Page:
Re: I hereby resign as secretary
On Fri, Dec 19, 2008 at 03:00:11AM +0100, Marco d'Itri wrote:
> On Dec 18, Manoj Srivastava <email@example.com> wrote:
> > I am hereby resigning as secretary, effective immediately. I was
> Good riddance! It's too bad that you did not leave after misleading
> the other developers about "editorial changes".
Marco, please. Was it really that important? Really? Do you realize
how small this quibble is in the grand scheme of things? We have a
release coming up, an unprecedented opportunity to improve things on
the desktop thanks to Vista, and what you care about is *editorial
changes*? And you care about it enough to say "good riddance"?
My goodness. That's like saying "good riddance" to Bill Clinton because he
was driving up the price of cigars.
Couldn't you have expressed a coherent policy argument before the
ballot came out?
Couldn't you accept what has happened now that it has?
Can't you treat people with respect for the good of the project?
> > While I must say that the mistake for this ballot lies at my
> > door, I am very distressed at the amount of vitriol that saturates the
> > project communication channels now. Subjectively, this seems worse now
> I think it's interesting how how much of this can be traced to what I
> defined "DFSG revisionism".
None of it. Vitriol is a product of people, not of opinions on the
And I say that as one of the staunchest Free Software supporters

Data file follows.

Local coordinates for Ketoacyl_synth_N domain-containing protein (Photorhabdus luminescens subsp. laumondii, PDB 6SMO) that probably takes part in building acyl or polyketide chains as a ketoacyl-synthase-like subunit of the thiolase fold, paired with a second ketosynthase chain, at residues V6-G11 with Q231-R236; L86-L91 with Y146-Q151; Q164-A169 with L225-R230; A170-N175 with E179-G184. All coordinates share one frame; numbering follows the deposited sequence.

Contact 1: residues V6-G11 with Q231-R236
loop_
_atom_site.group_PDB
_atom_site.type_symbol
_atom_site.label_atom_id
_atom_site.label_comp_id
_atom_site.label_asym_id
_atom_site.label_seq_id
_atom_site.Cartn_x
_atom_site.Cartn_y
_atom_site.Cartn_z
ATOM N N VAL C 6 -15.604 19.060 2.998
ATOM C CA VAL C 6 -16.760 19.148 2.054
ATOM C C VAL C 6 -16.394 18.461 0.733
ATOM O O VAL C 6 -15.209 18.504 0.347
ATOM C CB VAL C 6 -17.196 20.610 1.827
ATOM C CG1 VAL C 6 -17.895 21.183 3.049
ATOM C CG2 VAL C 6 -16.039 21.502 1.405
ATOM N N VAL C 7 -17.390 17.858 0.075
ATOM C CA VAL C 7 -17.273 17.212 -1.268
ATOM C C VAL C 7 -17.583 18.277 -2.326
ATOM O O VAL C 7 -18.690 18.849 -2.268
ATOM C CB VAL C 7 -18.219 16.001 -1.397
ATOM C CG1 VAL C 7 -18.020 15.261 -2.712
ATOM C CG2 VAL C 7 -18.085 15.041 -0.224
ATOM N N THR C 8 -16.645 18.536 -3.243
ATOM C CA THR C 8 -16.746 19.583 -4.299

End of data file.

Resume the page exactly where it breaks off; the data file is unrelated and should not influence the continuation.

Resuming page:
here. (I'm the guy that proposed the first GR to remove non-free, if
you weren't around then.) I didn't even bother to vote in this one,
and that wasn't Manoj's fault. It's because I couldn't be bothered to
read the discussion because so much of it was petty, irrelevant,
> > than the flame filled days of yore -- because, back then, despite the
> > apparent flames, people used to be amicable and friendly with the
> > people they occasionally had heated discussion with. That seems to have
> This is true. I used to trust the people who worked on Debian and
> enjoyed working with them, but then I felt betrayed and I started to
> despise some developers. Then I realized that feeling emotionally
> attached to an operating system means that your life priorities are
> totally fucked up, so I moved on.
It would not appear to this observer that you have.
Actually, being emotionally attached to a project you have spent years
working with, and the people there, is perfectly healthy and normal.
Letting it drive you to rage is the part that isn't.